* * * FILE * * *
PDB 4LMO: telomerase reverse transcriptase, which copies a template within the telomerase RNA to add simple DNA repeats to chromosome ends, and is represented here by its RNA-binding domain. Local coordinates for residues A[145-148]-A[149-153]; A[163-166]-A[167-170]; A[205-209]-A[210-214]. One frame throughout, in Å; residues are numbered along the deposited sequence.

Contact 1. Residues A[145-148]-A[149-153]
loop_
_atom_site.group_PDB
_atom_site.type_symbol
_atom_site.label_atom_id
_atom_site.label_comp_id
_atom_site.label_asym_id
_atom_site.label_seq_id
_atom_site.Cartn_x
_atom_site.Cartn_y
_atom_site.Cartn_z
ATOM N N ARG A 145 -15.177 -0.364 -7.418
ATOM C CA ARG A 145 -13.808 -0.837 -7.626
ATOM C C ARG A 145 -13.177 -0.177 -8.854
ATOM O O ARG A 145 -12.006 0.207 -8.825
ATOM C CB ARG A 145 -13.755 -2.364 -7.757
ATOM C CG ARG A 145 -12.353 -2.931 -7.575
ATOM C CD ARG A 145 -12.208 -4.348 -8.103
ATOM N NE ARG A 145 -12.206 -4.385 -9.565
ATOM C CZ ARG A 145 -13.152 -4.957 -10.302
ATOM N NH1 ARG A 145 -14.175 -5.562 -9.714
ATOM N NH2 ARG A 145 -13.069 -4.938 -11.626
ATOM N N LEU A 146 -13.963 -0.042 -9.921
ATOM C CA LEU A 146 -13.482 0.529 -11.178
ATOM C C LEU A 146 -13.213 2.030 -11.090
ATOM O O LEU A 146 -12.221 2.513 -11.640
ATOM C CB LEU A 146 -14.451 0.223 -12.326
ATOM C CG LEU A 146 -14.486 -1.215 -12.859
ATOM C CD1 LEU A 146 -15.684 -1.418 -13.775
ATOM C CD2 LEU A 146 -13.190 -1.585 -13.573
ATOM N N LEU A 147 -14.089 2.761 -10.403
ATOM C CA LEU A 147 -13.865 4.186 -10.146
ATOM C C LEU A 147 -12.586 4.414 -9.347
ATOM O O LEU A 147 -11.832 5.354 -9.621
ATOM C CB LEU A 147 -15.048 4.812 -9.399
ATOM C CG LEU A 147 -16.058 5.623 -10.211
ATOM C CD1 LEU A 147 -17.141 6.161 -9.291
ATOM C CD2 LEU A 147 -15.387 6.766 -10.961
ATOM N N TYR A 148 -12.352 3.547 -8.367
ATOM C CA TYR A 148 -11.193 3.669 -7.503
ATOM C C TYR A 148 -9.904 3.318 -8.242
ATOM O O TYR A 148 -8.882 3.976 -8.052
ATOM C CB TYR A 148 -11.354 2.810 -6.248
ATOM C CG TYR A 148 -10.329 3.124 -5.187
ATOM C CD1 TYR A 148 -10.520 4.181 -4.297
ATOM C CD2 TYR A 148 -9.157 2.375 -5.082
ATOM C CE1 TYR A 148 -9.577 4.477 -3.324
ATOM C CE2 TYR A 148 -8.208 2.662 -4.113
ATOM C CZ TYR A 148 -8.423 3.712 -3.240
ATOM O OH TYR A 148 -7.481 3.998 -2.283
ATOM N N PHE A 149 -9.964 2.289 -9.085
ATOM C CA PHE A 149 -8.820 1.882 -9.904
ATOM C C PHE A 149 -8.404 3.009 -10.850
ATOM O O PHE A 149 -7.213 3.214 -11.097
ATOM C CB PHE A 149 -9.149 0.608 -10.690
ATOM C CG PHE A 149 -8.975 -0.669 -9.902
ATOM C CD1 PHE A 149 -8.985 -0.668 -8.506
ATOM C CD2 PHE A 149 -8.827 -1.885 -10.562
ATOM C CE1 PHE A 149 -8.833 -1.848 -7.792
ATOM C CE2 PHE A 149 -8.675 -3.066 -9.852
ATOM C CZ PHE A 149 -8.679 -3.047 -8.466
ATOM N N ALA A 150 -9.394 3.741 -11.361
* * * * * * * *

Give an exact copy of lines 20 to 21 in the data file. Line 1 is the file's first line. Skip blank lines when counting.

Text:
ATOM N NE ARG A 145 -12.206 -4.385 -9.565
ATOM C CZ ARG A 145 -13.152 -4.957 -10.302